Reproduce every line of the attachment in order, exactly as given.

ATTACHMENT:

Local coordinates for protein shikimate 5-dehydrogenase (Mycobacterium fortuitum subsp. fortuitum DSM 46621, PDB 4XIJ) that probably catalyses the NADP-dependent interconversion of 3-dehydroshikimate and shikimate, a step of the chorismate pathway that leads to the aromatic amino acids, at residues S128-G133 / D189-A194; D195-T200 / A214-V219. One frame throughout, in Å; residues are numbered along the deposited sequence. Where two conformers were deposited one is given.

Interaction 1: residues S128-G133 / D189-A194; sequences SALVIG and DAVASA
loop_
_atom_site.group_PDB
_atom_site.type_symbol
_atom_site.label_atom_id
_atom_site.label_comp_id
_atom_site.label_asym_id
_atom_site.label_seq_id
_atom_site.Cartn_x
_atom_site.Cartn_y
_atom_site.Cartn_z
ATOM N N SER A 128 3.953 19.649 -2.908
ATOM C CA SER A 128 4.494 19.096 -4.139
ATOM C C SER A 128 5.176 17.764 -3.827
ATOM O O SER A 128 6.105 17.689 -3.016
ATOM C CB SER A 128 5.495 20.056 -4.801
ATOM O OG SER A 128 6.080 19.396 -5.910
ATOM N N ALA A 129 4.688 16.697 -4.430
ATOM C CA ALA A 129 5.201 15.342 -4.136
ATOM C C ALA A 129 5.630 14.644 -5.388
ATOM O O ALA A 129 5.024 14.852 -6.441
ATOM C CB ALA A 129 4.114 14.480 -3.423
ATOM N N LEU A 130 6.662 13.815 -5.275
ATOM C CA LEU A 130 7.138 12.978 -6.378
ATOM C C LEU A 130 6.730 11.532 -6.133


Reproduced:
Local coordinates for protein shikimate 5-dehydrogenase (Mycobacterium fortuitum subsp. fortuitum DSM 46621, PDB 4XIJ) that probably catalyses the NADP-dependent interconversion of 3-dehydroshikimate and shikimate, a step of the chorismate pathway that leads to the aromatic amino acids, at residues S128-G133 / D189-A194; D195-T200 / A214-V219. One frame throughout, in Å; residues are numbered along the deposited sequence. Where two conformers were deposited one is given.

Interaction 1: residues S128-G133 / D189-A194; sequences SALVIG and DAVASA
loop_
_atom_site.group_PDB
_atom_site.type_symbol
_atom_site.label_atom_id
_atom_site.label_comp_id
_atom_site.label_asym_id
_atom_site.label_seq_id
_atom_site.Cartn_x
_atom_site.Cartn_y
_atom_site.Cartn_z
ATOM N N SER A 128 3.953 19.649 -2.908
ATOM C CA SER A 128 4.494 19.096 -4.139
ATOM C C SER A 128 5.176 17.764 -3.827
ATOM O O SER A 128 6.105 17.689 -3.016
ATOM C CB SER A 128 5.495 20.056 -4.801
ATOM O OG SER A 128 6.080 19.396 -5.910
ATOM N N ALA A 129 4.688 16.697 -4.430
ATOM C CA ALA A 129 5.201 15.342 -4.136
ATOM C C ALA A 129 5.630 14.644 -5.388
ATOM O O ALA A 129 5.024 14.852 -6.441
ATOM C CB ALA A 129 4.114 14.480 -3.423
ATOM N N LEU A 130 6.662 13.815 -5.275
ATOM C CA LEU A 130 7.138 12.978 -6.378
ATOM C C LEU A 130 6.730 11.532 -6.133